ST. CHARLES COUNTY • A dispute between backyard neighbors that began 2½ years ago and grew into a national story not even Dr. Phil could get his head around landed in a courtroom last week, where it ended — at least temporarily — with little fanfare.
Three cases were before the judge, all against Maritha Hunter-Butler and her now-wife, Melanie Anthony. The couple moved into The Manors at Glen Brook subdivision in May 2015 with Hunter-Butler’s three sons and four dogs.
Two months after moving to the cul-de-sac of Brook Manor Court in an unincorporated part of west St. Charles County, Hunter-Butler was charged with punching one of her new neighbors in the face. Three months later, Anthony was charged with sexual misconduct. Prosecutors claim Anthony “exposed her genitals to her neighbors under circumstances in which she knew such conduct was likely to cause affront or alarm.”
Last week, during a bench trial presided over by Associate Circuit Judge Elizabeth Swann, the case against Anthony was dismissed and Hunter-Butler was found not guilty of assault.
Hunter-Butler, however, was found guilty of filing a false police report. She alleged that Jim Scudder, the same neighbor who complained of Anthony exposing herself, was peering into the women’s windows and watching one of the sons. Hunter-Butler was fined $250.
It was Jim Scudder’s wife, Rebecca, who claimed that Hunter-Butler struck her in the face in the assault case. A St. Charles County police officer who took the assault report said at the time: “I immediately observed that she had a bloody nose, a severely swollen lip, and a bruise to the bridge of her nose.”
Rebecca Scudder, 56, also told the officer, Jacob Mendez, that she had consumed a vodka cocktail prior to her encounter with Hunter-Butler, which, according to the police report, happened at the backyard property line about 7:30 p.m. Mendez arrived roughly 90 minutes after the alleged altercation, responding to a call made from the Scudder home.
“During my contact with Rebecca, I did observe that she was uneasy on her feet and she appeared to be using objects such as chairs to stabilize herself,” Mendez said. “I also observed that Rebecca’s eyes were glassy and bloodshot; however I was unable to determine if it was due to consumption of alcohol or from crying.”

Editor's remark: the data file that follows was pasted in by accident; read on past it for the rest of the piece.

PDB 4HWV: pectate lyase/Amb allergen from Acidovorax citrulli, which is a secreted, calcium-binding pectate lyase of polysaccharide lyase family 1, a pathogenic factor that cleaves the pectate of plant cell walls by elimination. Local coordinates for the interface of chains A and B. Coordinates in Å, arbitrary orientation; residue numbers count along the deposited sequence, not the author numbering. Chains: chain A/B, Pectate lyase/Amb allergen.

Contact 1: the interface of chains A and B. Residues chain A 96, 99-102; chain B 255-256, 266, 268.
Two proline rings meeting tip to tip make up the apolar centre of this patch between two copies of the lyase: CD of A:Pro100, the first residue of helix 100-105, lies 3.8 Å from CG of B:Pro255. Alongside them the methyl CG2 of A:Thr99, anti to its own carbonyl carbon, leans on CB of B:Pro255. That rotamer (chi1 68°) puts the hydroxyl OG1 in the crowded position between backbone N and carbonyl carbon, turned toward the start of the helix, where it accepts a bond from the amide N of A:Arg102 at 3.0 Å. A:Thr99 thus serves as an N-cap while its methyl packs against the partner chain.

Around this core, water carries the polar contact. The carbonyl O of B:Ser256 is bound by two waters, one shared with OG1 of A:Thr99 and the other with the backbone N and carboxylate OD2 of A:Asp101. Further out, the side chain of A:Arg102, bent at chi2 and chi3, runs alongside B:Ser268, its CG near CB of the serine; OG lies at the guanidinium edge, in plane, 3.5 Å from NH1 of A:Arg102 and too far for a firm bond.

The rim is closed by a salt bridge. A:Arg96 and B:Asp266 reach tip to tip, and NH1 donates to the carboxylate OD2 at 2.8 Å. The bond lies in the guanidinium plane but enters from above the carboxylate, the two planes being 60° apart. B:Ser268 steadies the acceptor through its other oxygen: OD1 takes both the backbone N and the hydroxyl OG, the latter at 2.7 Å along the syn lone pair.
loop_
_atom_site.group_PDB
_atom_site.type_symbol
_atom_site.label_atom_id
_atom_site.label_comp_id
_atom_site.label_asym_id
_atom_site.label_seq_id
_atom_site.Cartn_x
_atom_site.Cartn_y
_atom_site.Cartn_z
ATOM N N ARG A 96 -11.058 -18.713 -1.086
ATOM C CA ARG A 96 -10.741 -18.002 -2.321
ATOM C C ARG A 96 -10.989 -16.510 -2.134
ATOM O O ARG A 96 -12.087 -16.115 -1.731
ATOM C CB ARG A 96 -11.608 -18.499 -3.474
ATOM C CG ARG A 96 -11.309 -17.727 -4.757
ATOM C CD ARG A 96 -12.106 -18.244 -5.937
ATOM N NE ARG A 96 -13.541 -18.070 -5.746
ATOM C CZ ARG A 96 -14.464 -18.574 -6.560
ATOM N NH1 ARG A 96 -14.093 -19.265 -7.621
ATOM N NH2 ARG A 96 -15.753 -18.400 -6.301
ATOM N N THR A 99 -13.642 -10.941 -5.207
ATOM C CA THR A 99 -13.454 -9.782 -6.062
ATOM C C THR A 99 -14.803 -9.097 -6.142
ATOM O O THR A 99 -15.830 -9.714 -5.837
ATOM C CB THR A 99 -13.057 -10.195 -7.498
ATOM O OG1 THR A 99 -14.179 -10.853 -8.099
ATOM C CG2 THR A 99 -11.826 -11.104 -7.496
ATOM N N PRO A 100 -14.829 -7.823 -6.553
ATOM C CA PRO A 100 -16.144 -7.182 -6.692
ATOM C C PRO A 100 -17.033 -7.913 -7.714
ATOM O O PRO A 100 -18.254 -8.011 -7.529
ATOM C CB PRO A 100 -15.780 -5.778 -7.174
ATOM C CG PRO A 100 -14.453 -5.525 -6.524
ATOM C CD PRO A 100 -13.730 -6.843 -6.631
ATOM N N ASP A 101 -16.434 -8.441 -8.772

Rebecca Scudder also told Mendez she was fearful of Hunter-Butler because she is a convicted felon. In 2005, Hunter-Butler was charged in a murder-for-hire scheme, asking a cousin to kill her ex-husband. Instead, the cousin went to police. Hunter-Butler was sentenced to six years, serving about half that time.
Jim Scudder, 47, told the Post-Dispatch that his wife had not lied about being assaulted. Rather, prosecutors were unable to prove their case, he said.
“Am I happy with it? No, I’m not happy,” Scudder said. Especially since Hunter-Butler was found guilty of filing a false police report, he said.
“If they convict her of lying, why would they believe anything in her police statements?” Scudder said, regarding his wife’s assault case. In that case, Hunter-Butler told police she had not been home at the time Rebecca Scudder said the alleged incident took place.
“However, when I asked her where she was she could not provide a response,” Mendez said in his report.
As for Anthony’s sexual misconduct case, Scudder said: “The statute says that you have to see genitalia. I wouldn’t say that I saw genitalia. I only said that I saw the buttocks. So ultimately the charge was dropped. Again, we aren’t liars.”
‘Dr. Phil’ show
The case of the battling neighbors has led to a litany of name-calling. Hunter-Butler, 42, said she and Anthony, 43, had been taunted by their neighbors because they were a lesbian couple in an interracial relationship. During the heart of the brush-up more than two years ago, one of Hunter-Butler’s sons invited Umar Lee, a Ferguson protester, to the neighborhood where he went door-to-door shooting video of residents while questioning them about racism in the subdivision.
Jim Scudder vehemently denies that race or sexual orientation had anything to do with why he disliked his neighbors.